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Chelsea dreams driven by revenge

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Phil McNulty | 09:04 UK time, Thursday, 5 April 2012

Revenge, they say, is a dish best served cold. And Chelsea were already preparing one that has been lying at the bottom of the freezer for three years in anticipation of the latest Champions League semi-final meeting with Barcelona.

After the Blues' nervy 2-1 win (3-1 on aggregate) over Benfica in the Champions League quarter-finals on Wednesday, Frank Lampard spoke of "unfinished business" with Pep Guardiola's Catalan artists, while caretaker manager Roberto di Matteo revealed some of his players still felt "hard done by" after their last brush with the Spaniards.

As Di Matteo talked of devising a strategy to cope with Lionel Messi and the magical midfield carousel of Xavi and Andres Iniesta, it was also clear that settling old scores will weigh heavily as a factor.

Those of us present at Stamford Bridge on that balmy - make that barmy - May night in 2009 will understand why the fires of injustice still rage within those players who so nearly toppled a Barcelona side that went on to outclass Manchester United in the final in Rome's Stadio Olimpico.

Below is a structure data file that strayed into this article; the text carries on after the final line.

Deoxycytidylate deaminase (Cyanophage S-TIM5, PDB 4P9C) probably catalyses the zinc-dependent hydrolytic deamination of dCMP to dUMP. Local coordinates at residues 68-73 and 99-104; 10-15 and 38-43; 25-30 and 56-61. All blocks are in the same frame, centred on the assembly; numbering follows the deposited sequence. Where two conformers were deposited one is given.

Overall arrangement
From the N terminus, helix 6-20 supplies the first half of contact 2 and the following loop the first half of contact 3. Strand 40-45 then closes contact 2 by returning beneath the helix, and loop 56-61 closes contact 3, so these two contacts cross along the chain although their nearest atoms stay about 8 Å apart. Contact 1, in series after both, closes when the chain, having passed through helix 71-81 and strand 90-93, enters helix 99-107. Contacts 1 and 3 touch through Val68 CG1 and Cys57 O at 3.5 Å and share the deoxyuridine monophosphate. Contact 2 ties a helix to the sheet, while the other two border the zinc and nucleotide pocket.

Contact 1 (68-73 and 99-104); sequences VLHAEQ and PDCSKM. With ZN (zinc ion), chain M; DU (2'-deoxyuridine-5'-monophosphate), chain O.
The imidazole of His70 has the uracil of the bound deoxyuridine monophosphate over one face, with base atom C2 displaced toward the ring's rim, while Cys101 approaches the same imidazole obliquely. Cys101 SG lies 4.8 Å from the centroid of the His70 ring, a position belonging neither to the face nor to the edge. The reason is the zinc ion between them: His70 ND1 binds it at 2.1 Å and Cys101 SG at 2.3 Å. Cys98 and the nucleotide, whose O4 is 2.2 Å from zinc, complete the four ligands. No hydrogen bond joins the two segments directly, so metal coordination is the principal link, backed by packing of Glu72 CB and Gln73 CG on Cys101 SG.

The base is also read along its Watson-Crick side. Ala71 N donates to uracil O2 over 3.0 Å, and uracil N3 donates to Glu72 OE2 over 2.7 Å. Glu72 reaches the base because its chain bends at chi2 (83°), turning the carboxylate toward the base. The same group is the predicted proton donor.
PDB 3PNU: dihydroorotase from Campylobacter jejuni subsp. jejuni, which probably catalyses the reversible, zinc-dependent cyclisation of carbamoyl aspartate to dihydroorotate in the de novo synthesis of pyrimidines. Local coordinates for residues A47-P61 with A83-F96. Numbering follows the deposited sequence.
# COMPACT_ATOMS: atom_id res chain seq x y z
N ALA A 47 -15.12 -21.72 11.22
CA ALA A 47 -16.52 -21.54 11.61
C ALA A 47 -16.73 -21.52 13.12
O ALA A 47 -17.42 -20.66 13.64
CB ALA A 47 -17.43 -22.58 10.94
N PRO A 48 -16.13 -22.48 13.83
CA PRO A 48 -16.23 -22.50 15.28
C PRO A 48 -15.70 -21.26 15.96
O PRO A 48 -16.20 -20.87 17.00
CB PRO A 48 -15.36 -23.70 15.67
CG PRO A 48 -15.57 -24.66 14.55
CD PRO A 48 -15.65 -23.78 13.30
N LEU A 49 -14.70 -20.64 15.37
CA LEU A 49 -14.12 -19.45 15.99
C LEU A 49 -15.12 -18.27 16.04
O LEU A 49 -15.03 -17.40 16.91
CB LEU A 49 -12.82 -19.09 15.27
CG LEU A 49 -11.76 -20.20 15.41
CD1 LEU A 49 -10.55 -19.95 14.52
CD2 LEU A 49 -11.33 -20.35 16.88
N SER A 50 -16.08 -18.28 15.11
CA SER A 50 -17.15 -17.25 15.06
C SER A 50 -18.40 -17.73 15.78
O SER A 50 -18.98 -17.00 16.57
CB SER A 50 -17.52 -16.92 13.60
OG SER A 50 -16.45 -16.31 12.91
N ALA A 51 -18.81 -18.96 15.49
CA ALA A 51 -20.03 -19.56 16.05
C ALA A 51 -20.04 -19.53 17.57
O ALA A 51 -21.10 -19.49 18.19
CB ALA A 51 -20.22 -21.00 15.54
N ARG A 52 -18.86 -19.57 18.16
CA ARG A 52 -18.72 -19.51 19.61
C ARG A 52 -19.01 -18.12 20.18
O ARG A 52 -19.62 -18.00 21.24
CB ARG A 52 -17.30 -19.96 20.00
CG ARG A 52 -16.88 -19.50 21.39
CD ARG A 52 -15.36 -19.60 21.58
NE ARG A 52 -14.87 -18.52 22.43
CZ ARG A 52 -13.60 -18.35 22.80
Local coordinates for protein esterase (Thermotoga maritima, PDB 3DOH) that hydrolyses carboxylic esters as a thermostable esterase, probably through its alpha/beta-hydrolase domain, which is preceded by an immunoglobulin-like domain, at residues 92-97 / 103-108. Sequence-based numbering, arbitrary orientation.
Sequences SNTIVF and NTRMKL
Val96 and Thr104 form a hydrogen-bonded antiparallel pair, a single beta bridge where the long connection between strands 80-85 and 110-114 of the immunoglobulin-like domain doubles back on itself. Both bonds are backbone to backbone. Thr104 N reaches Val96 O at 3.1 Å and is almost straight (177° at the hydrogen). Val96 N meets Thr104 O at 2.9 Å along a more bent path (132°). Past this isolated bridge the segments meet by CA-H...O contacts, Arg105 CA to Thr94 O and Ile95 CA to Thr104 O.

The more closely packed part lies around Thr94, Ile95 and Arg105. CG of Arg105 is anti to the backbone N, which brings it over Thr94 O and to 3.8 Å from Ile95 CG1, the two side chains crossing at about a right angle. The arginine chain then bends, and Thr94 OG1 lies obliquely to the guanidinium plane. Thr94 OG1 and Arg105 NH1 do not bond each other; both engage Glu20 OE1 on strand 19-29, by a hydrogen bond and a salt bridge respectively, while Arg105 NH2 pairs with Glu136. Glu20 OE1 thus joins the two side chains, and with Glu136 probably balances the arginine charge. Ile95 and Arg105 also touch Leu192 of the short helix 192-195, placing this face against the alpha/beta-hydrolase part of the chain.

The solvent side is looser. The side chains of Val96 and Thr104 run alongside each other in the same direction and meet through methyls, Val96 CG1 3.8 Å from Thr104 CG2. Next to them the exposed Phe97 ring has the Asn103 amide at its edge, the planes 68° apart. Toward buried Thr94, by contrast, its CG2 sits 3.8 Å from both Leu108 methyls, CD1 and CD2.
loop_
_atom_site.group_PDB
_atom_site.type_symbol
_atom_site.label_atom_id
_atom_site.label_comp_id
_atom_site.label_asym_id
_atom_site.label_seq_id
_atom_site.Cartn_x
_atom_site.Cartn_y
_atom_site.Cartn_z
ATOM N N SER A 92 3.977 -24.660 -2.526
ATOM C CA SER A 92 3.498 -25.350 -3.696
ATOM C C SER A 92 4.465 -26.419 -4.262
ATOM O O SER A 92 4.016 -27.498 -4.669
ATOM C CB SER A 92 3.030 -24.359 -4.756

Chelsea players argue with referee Tom Ovrebo

Chelsea felt hard done by at the hands of referee Tom Ovrebo in 2009. Photo: AFP

After a brilliantly disciplined goalless first leg at the Nou Camp, Michael Essien's goal took Chelsea to the edge of another all-Premier League meeting with United until Iniesta intervened spectacularly with seconds left.

It was insult added to the injury of a series of penalty claims, several before and one after Iniesta's goal, all rejected by Norwegian referee Tom Ovrebo.

The hurt has not left Stamford Bridge and it was already starting to spill out after Lampard's penalty and a spectacular Raul Meireles goal - separated by Javi Garcia's late header that sparked a short outbreak of panic at Stamford Bridge - secured the west London side's victory over Benfica.